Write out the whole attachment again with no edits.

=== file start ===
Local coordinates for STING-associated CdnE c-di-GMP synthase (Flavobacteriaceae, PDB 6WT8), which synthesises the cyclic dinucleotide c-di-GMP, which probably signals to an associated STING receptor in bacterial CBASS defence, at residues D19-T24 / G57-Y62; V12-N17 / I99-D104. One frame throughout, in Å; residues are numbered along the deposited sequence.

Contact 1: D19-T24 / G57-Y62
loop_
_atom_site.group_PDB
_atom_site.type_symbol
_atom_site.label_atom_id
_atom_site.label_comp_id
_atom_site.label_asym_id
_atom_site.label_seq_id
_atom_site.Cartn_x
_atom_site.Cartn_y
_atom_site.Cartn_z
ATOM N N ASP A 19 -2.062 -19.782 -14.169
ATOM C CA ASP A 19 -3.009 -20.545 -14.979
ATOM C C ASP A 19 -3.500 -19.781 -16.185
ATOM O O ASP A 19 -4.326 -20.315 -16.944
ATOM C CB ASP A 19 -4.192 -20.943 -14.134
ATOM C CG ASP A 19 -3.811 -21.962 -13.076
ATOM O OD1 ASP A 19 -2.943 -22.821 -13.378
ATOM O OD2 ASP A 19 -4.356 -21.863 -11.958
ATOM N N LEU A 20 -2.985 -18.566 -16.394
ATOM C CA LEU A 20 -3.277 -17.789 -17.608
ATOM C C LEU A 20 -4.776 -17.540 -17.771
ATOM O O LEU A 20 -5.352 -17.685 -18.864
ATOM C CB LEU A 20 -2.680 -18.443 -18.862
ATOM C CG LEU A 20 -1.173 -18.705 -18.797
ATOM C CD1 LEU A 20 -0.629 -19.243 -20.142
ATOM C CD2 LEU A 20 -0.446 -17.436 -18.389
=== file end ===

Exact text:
Local coordinates for STING-associated CdnE c-di-GMP synthase (Flavobacteriaceae, PDB 6WT8), which synthesises the cyclic dinucleotide c-di-GMP, which probably signals to an associated STING receptor in bacterial CBASS defence, at residues D19-T24 / G57-Y62; V12-N17 / I99-D104. One frame throughout, in Å; residues are numbered along the deposited sequence.

Contact 1: D19-T24 / G57-Y62
loop_
_atom_site.group_PDB
_atom_site.type_symbol
_atom_site.label_atom_id
_atom_site.label_comp_id
_atom_site.label_asym_id
_atom_site.label_seq_id
_atom_site.Cartn_x
_atom_site.Cartn_y
_atom_site.Cartn_z
ATOM N N ASP A 19 -2.062 -19.782 -14.169
ATOM C CA ASP A 19 -3.009 -20.545 -14.979
ATOM C C ASP A 19 -3.500 -19.781 -16.185
ATOM O O ASP A 19 -4.326 -20.315 -16.944
ATOM C CB ASP A 19 -4.192 -20.943 -14.134
ATOM C CG ASP A 19 -3.811 -21.962 -13.076
ATOM O OD1 ASP A 19 -2.943 -22.821 -13.378
ATOM O OD2 ASP A 19 -4.356 -21.863 -11.958
ATOM N N LEU A 20 -2.985 -18.566 -16.394
ATOM C CA LEU A 20 -3.277 -17.789 -17.608
ATOM C C LEU A 20 -4.776 -17.540 -17.771
ATOM O O LEU A 20 -5.352 -17.685 -18.864
ATOM C CB LEU A 20 -2.680 -18.443 -18.862
ATOM C CG LEU A 20 -1.173 -18.705 -18.797
ATOM C CD1 LEU A 20 -0.629 -19.243 -20.142
ATOM C CD2 LEU A 20 -0.446 -17.436 -18.389